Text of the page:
Some people think Hutt Valley Harriers club member Richard McChesney is a bit mad. He likes going for long walks. Very long walks, in fact. He has New Zealand records in ultra-distance walking, including the 48 hour and 200km best times. His most recent record was set last week.
He’s planning on doing a six- day walk in France in October. That’s the big one. He will walk for 20 hours, sleep for four, and repeat six times as fast as possible. It’s a tough prescription.
“Everyone has to have a hobby,” McChesney says. “I’d do a nine hour walk every weekend if I had time.”
In a shorter race last year, from Birmingham to London, he had two bouts of diarrhea and needed frequent toilet stops.
“There were lots of bushes,” he explained.
McChesney, 47, who now lives in London, is up for it. He is sponsored by Fitbit. Last week in Holland he broke a New Zealand record for the 100-mile walk, on a 2.5 mile circuit, and then was on the phone to Athletics Wellington.
He used to run. He won the 1995 Wellington marathon, but these days it hurts to run.
“I can’t run 100m without pain – but I can walk 100km without a problem,” he says.
McChesney calls himself a centurion – someone who has walked 100 miles in less than 24 hours. Amazingly, at least 9 nine New Zealanders are centurions, and he’s the fastest.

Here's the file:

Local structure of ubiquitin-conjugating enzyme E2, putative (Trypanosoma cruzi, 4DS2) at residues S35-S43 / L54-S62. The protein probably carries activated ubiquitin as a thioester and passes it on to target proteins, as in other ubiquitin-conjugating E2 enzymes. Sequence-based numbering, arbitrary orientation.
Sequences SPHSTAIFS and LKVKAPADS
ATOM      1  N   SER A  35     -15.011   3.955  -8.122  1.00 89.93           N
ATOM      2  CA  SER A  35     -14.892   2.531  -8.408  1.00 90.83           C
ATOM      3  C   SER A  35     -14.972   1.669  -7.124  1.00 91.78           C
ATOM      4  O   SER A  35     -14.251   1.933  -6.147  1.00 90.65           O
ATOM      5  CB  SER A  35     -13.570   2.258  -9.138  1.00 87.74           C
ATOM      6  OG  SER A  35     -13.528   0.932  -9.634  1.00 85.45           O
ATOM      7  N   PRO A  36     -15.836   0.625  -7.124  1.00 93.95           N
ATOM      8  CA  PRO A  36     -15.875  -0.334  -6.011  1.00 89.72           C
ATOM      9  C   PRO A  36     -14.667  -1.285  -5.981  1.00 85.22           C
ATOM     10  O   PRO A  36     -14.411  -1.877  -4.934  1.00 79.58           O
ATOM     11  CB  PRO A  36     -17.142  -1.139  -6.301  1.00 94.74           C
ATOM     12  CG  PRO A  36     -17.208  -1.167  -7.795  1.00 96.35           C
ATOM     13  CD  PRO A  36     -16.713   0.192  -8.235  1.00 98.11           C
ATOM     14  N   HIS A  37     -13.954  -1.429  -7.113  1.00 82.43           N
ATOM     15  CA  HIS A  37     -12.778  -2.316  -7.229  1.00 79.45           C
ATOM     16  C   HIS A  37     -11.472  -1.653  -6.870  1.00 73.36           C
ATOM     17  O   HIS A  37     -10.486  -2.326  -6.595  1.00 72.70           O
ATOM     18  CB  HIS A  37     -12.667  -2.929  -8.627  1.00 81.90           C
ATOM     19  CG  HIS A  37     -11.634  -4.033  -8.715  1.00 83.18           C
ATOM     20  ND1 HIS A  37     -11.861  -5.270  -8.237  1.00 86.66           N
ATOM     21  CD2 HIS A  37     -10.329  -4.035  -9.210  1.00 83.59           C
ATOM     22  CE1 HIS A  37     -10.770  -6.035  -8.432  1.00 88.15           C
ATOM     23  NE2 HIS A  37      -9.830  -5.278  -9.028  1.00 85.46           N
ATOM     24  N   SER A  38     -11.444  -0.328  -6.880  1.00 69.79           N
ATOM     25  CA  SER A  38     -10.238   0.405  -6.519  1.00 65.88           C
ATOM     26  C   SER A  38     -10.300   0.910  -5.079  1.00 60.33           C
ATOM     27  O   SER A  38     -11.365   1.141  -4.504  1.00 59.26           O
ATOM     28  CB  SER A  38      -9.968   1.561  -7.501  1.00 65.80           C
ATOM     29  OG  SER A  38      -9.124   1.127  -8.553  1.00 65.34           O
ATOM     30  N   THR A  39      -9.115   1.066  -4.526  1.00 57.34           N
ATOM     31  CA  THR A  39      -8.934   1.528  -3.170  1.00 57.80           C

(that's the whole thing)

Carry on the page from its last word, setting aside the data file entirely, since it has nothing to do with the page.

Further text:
In Holland, McChesney needed to go under 21 hours for 100 miles and more than 182.648 kms in 24 hours to break two New Zealand records.
“I became possessed with the thought of getting under 21 hours, and basically spent nine hours from midnight to 9am pushing my body like it had never been pushed before,” he said.
“It was physically and mentally exhausting and I was in immense mental pain - pain that was made bearable by the knowledge that I achieved what I set out to do.”
He clocked 20 hours 58 minutes and 27 seconds for 100 miles - without stopping at all. He was placed seventh.
“I had finally broken the 100 mile record which was something I had targeted since first starting race walking in 2012,” he said.
However he had 22 further kilometres to walk to get the 24-hour record. With three minutes to go, he found out that he would have to complete his final lap inside the 24 hours to get the record.
He completed his lap and walked further than the NZ record – but as his time was 24 hours and 5 minutes he missed out on the record – but he won that 24-hour race. Had they stopped the clock at 24 hours, he would have also got the record.
“At 24 hours I had covered a total distance of 182.950 metres beating the New Zealand record by 302 metres,” he said.
“I thought I was going to get the record, but I was 52m short as my “official’ time was taken when I completed my penultimate lap 23 hours and 57 minutes in to the race. I`ll just have to do it again.”
He said he has a 145 mile event coming up – a repeat of the Birmingham to London race he did last year.
“Then I have a few months off until two 100+ mile races in August and then the 6 day race in October.